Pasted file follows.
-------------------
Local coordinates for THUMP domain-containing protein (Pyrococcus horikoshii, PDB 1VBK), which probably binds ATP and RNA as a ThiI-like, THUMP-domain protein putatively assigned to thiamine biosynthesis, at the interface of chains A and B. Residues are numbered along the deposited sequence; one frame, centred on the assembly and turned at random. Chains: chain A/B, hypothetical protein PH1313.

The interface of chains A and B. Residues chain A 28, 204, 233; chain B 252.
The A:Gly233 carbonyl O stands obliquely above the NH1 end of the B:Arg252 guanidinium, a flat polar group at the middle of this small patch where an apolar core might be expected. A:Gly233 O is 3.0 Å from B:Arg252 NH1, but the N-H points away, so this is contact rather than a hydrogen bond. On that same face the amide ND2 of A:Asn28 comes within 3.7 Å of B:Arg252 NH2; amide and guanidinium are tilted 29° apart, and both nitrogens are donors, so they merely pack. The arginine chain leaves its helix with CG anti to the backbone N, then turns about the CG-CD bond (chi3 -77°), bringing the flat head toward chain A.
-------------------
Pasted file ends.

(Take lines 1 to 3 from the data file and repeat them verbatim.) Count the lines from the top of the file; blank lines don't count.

Local coordinates for THUMP domain-containing protein (Pyrococcus horikoshii, PDB 1VBK), which probably binds ATP and RNA as a ThiI-like, THUMP-domain protein putatively assigned to thiamine biosynthesis, at the interface of chains A and B. Residues are numbered along the deposited sequence; one frame, centred on the assembly and turned at random. Chains: chain A/B, hypothetical protein PH1313.

The interface of chains A and B. Residues chain A 28, 204, 233; chain B 252.
The A:Gly233 carbonyl O stands obliquely above the NH1 end of the B:Arg252 guanidinium, a flat polar group at the middle of this small patch where an apolar core might be expected. A:Gly233 O is 3.0 Å from B:Arg252 NH1, but the N-H points away, so this is contact rather than a hydrogen bond. On that same face the amide ND2 of A:Asn28 comes within 3.7 Å of B:Arg252 NH2; amide and guanidinium are tilted 29° apart, and both nitrogens are donors, so they merely pack. The arginine chain leaves its helix with CG anti to the backbone N, then turns about the CG-CD bond (chi3 -77°), bringing the flat head toward chain A.